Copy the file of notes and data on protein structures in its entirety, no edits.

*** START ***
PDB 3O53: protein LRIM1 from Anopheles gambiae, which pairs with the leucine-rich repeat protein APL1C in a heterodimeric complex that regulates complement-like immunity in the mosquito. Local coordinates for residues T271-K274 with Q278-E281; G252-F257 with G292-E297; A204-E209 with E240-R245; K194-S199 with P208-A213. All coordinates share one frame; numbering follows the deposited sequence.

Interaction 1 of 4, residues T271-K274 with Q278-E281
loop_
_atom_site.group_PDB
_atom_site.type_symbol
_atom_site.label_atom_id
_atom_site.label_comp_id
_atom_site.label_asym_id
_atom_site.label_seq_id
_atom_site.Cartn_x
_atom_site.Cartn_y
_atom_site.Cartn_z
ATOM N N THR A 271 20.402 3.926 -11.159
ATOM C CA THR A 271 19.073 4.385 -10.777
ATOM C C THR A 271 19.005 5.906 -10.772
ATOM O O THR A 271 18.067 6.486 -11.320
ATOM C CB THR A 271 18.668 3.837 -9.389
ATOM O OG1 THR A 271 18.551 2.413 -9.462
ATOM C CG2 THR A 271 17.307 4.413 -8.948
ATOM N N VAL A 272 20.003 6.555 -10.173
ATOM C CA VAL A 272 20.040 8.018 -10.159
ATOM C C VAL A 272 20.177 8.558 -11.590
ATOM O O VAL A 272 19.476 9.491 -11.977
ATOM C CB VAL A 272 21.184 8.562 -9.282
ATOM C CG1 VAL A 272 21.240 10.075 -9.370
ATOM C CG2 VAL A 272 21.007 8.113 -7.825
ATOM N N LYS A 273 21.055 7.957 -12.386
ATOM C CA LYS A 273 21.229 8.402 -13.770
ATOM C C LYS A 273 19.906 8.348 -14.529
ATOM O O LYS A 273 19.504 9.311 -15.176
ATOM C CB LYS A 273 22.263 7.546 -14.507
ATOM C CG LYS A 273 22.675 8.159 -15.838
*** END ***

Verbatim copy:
PDB 3O53: protein LRIM1 from Anopheles gambiae, which pairs with the leucine-rich repeat protein APL1C in a heterodimeric complex that regulates complement-like immunity in the mosquito. Local coordinates for residues T271-K274 with Q278-E281; G252-F257 with G292-E297; A204-E209 with E240-R245; K194-S199 with P208-A213. All coordinates share one frame; numbering follows the deposited sequence.

Interaction 1 of 4, residues T271-K274 with Q278-E281
loop_
_atom_site.group_PDB
_atom_site.type_symbol
_atom_site.label_atom_id
_atom_site.label_comp_id
_atom_site.label_asym_id
_atom_site.label_seq_id
_atom_site.Cartn_x
_atom_site.Cartn_y
_atom_site.Cartn_z
ATOM N N THR A 271 20.402 3.926 -11.159
ATOM C CA THR A 271 19.073 4.385 -10.777
ATOM C C THR A 271 19.005 5.906 -10.772
ATOM O O THR A 271 18.067 6.486 -11.320
ATOM C CB THR A 271 18.668 3.837 -9.389
ATOM O OG1 THR A 271 18.551 2.413 -9.462
ATOM C CG2 THR A 271 17.307 4.413 -8.948
ATOM N N VAL A 272 20.003 6.555 -10.173
ATOM C CA VAL A 272 20.040 8.018 -10.159
ATOM C C VAL A 272 20.177 8.558 -11.590
ATOM O O VAL A 272 19.476 9.491 -11.977
ATOM C CB VAL A 272 21.184 8.562 -9.282
ATOM C CG1 VAL A 272 21.240 10.075 -9.370
ATOM C CG2 VAL A 272 21.007 8.113 -7.825
ATOM N N LYS A 273 21.055 7.957 -12.386
ATOM C CA LYS A 273 21.229 8.402 -13.770
ATOM C C LYS A 273 19.906 8.348 -14.529
ATOM O O LYS A 273 19.504 9.311 -15.176
ATOM C CB LYS A 273 22.263 7.546 -14.507
ATOM C CG LYS A 273 22.675 8.159 -15.838